A show dog breeder’s life is not glamorous, but it does evoke a response of “aww… puppies!” However, a breeder’s daily routines are more “eww…” than “aww…”
Everyone imagines the deliciousness of being surrounded by fluffy cuteness on comically unsteady legs. The real comical moments, though, are dosing off sitting upright and drooling into a whelping box after a few sleepless nights holding vigil over newborn puppies. Then, stepping into warm poop inside your favorite slippers at 4 AM because the mama dog also held a vigil over her babies and did not want to leave them to go potty outside, even as it would have been just a couple of steps to the doggy door, the grass, and back. Moments like that, or any number of their variations, are known to every breeder.
Breeders are experts at a “fill in the blank” game shared with other breeders. Stepping in (fill in the blank: poop, pee, vomit), finding a chewed up (fill in the blank: silk dress, iPhone, legal document), unending ( fill in the blank: potty break shifts, prevention of dog fights). You get the gist. It’s not all fluffy puppy cuteness.
However, we all take the “eww…” and “oh-no!” moments, even lots of them, in strides. They are worth the “aww…” moments. Not only with puppies, but with our beloved adult dogs too. We love dogs. That is why we do what we do.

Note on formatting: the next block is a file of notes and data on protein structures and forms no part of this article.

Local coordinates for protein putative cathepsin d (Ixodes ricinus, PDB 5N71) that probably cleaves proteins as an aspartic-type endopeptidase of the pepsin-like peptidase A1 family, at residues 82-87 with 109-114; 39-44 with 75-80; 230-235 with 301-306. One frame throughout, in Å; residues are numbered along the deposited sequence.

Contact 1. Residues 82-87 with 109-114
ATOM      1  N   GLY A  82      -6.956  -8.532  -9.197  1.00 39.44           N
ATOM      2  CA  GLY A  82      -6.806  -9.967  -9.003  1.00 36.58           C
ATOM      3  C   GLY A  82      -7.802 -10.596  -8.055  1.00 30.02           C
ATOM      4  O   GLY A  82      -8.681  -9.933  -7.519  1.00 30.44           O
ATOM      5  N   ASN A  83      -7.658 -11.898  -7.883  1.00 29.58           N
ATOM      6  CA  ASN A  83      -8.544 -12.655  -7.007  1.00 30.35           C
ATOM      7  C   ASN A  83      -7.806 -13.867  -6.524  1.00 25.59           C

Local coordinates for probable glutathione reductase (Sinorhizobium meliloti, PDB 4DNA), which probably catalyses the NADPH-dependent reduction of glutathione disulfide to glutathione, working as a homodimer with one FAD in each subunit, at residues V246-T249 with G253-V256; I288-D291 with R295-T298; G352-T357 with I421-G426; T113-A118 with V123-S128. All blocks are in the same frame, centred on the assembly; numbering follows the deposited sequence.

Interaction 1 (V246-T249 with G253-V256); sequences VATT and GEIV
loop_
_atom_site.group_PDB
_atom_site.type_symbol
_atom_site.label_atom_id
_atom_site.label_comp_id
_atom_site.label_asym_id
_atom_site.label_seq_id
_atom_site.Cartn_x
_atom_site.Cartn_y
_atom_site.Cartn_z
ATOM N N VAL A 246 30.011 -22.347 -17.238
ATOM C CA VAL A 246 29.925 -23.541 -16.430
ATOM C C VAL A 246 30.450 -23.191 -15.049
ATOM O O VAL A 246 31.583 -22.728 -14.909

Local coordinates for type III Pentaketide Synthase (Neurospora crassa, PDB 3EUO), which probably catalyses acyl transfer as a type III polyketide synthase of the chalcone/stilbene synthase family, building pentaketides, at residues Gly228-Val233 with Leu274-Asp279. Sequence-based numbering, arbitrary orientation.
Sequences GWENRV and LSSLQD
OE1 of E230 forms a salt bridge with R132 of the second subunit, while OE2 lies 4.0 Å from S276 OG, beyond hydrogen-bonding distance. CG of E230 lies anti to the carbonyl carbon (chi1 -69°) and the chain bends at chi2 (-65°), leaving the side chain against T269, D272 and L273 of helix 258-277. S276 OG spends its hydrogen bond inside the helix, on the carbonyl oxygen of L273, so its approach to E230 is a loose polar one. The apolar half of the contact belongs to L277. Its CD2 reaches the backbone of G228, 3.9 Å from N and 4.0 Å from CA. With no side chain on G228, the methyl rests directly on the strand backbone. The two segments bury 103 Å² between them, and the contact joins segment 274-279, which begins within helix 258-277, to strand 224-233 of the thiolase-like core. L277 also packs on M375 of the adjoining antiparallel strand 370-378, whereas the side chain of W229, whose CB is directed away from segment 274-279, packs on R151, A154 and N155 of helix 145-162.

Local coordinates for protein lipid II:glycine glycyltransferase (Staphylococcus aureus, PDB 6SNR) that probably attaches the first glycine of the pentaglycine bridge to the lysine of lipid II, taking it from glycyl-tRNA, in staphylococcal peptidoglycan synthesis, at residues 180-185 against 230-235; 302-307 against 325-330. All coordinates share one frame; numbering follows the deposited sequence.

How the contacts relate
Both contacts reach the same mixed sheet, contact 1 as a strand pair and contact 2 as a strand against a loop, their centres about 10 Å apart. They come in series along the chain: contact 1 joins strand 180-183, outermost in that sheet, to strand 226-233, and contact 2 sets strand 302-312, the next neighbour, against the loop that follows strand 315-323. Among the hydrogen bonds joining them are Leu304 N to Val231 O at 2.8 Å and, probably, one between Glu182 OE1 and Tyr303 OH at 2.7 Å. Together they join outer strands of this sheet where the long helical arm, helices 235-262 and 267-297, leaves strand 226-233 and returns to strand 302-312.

What is really hard, and I mean really, really hard is losing a puppy. No heap of dog vomit on my pillow has ever made me think of quitting. Losing a puppy does.
It took me two weeks of digesting the experience and grieving to be able to write about losing one of the newborn puppies. I lost Leelu at day 10 of her life and it hurt so much I found it difficult to get back to covering that litter in the blog. However, I would be deceiving you if I wasn’t including the heartache part of dog breeding.
The litter was born a few days early. The most fragile, critical first few days were not without challenges but I seemed to manage all the little crises well. Moxie got a little hypocalcemic, then two of the puppies developed diarrhea, but I dealt with it and all seemed to be good. Then, one of the puppies, a little black and tan girl Leelu got colicky.
Colic is not uncommon in newborn puppies. It’s an awfully draining experience for all involved because the puppy is in pain and screaming. The puppy is miserable, the mother dog frantic, the breeder worried and suffering with the puppy.
Leelu was responding well to gentle belly massages and being held in a “colic hold”, clasping my hands around the puppy and holding it almost upright, with about 30 degrees tilt forward. The puppy’s chest rests in a palm, while the other hand supports the butt. Any gas pockets in the belly have room to move more freely. The puppy usually settles immediately. I was also giving Leelu tiniest drops of simethicone baby tincture. She was responding well and immediately, but the second I would put her back in the whelping box, she would cry again.